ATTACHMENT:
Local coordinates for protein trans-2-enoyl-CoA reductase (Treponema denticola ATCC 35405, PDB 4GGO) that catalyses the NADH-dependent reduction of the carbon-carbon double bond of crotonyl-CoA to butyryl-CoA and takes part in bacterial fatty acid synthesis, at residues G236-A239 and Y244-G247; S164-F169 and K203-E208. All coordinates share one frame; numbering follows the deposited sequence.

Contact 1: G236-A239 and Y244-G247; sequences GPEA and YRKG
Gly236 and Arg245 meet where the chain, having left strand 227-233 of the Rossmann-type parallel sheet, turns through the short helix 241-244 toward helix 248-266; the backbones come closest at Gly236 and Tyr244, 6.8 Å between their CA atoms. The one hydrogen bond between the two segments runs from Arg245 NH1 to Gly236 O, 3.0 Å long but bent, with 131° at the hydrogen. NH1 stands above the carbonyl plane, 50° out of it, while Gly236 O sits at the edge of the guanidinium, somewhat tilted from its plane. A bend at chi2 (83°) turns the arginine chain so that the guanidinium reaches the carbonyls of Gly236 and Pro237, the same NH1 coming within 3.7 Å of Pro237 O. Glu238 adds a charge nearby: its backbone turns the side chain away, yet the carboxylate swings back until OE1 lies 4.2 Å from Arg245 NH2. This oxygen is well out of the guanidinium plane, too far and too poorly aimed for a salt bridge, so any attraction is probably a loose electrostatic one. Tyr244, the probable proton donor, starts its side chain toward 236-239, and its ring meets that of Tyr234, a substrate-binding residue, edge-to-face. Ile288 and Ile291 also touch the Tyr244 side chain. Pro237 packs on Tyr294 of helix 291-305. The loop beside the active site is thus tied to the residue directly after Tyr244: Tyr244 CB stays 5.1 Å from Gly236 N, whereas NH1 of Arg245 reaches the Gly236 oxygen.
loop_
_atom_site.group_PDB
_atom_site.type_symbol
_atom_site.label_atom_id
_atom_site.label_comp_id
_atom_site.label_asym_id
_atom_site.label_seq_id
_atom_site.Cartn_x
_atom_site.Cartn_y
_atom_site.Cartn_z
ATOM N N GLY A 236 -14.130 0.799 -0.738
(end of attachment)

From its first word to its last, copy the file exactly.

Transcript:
Local coordinates for protein trans-2-enoyl-CoA reductase (Treponema denticola ATCC 35405, PDB 4GGO) that catalyses the NADH-dependent reduction of the carbon-carbon double bond of crotonyl-CoA to butyryl-CoA and takes part in bacterial fatty acid synthesis, at residues G236-A239 and Y244-G247; S164-F169 and K203-E208. All coordinates share one frame; numbering follows the deposited sequence.

Contact 1: G236-A239 and Y244-G247; sequences GPEA and YRKG
Gly236 and Arg245 meet where the chain, having left strand 227-233 of the Rossmann-type parallel sheet, turns through the short helix 241-244 toward helix 248-266; the backbones come closest at Gly236 and Tyr244, 6.8 Å between their CA atoms. The one hydrogen bond between the two segments runs from Arg245 NH1 to Gly236 O, 3.0 Å long but bent, with 131° at the hydrogen. NH1 stands above the carbonyl plane, 50° out of it, while Gly236 O sits at the edge of the guanidinium, somewhat tilted from its plane. A bend at chi2 (83°) turns the arginine chain so that the guanidinium reaches the carbonyls of Gly236 and Pro237, the same NH1 coming within 3.7 Å of Pro237 O. Glu238 adds a charge nearby: its backbone turns the side chain away, yet the carboxylate swings back until OE1 lies 4.2 Å from Arg245 NH2. This oxygen is well out of the guanidinium plane, too far and too poorly aimed for a salt bridge, so any attraction is probably a loose electrostatic one. Tyr244, the probable proton donor, starts its side chain toward 236-239, and its ring meets that of Tyr234, a substrate-binding residue, edge-to-face. Ile288 and Ile291 also touch the Tyr244 side chain. Pro237 packs on Tyr294 of helix 291-305. The loop beside the active site is thus tied to the residue directly after Tyr244: Tyr244 CB stays 5.1 Å from Gly236 N, whereas NH1 of Arg245 reaches the Gly236 oxygen.
loop_
_atom_site.group_PDB
_atom_site.type_symbol
_atom_site.label_atom_id
_atom_site.label_comp_id
_atom_site.label_asym_id
_atom_site.label_seq_id
_atom_site.Cartn_x
_atom_site.Cartn_y
_atom_site.Cartn_z
ATOM N N GLY A 236 -14.130 0.799 -0.738